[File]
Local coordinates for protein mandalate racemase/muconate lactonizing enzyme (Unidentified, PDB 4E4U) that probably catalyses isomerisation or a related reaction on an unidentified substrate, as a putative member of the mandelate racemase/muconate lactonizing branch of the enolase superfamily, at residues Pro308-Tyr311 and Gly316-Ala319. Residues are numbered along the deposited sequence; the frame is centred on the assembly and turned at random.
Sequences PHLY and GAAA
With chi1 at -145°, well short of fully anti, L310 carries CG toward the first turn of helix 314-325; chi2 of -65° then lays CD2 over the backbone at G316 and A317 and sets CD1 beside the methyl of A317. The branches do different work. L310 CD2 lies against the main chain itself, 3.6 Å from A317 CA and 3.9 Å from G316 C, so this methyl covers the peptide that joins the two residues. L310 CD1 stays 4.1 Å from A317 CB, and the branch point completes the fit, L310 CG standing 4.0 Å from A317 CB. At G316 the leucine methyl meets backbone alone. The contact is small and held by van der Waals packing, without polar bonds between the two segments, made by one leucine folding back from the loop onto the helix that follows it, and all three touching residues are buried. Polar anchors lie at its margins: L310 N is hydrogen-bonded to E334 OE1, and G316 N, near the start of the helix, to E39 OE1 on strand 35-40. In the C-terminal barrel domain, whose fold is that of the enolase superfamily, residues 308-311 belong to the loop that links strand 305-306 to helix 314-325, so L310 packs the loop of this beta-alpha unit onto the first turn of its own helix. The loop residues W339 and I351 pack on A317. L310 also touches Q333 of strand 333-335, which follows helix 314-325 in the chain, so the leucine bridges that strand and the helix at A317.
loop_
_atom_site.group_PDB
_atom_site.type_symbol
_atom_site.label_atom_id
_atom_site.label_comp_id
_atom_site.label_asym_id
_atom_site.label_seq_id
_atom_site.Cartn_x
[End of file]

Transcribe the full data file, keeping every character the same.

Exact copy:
Local coordinates for protein mandalate racemase/muconate lactonizing enzyme (Unidentified, PDB 4E4U) that probably catalyses isomerisation or a related reaction on an unidentified substrate, as a putative member of the mandelate racemase/muconate lactonizing branch of the enolase superfamily, at residues Pro308-Tyr311 and Gly316-Ala319. Residues are numbered along the deposited sequence; the frame is centred on the assembly and turned at random.
Sequences PHLY and GAAA
With chi1 at -145°, well short of fully anti, L310 carries CG toward the first turn of helix 314-325; chi2 of -65° then lays CD2 over the backbone at G316 and A317 and sets CD1 beside the methyl of A317. The branches do different work. L310 CD2 lies against the main chain itself, 3.6 Å from A317 CA and 3.9 Å from G316 C, so this methyl covers the peptide that joins the two residues. L310 CD1 stays 4.1 Å from A317 CB, and the branch point completes the fit, L310 CG standing 4.0 Å from A317 CB. At G316 the leucine methyl meets backbone alone. The contact is small and held by van der Waals packing, without polar bonds between the two segments, made by one leucine folding back from the loop onto the helix that follows it, and all three touching residues are buried. Polar anchors lie at its margins: L310 N is hydrogen-bonded to E334 OE1, and G316 N, near the start of the helix, to E39 OE1 on strand 35-40. In the C-terminal barrel domain, whose fold is that of the enolase superfamily, residues 308-311 belong to the loop that links strand 305-306 to helix 314-325, so L310 packs the loop of this beta-alpha unit onto the first turn of its own helix. The loop residues W339 and I351 pack on A317. L310 also touches Q333 of strand 333-335, which follows helix 314-325 in the chain, so the leucine bridges that strand and the helix at A317.
loop_
_atom_site.group_PDB
_atom_site.type_symbol
_atom_site.label_atom_id
_atom_site.label_comp_id
_atom_site.label_asym_id
_atom_site.label_seq_id
_atom_site.Cartn_x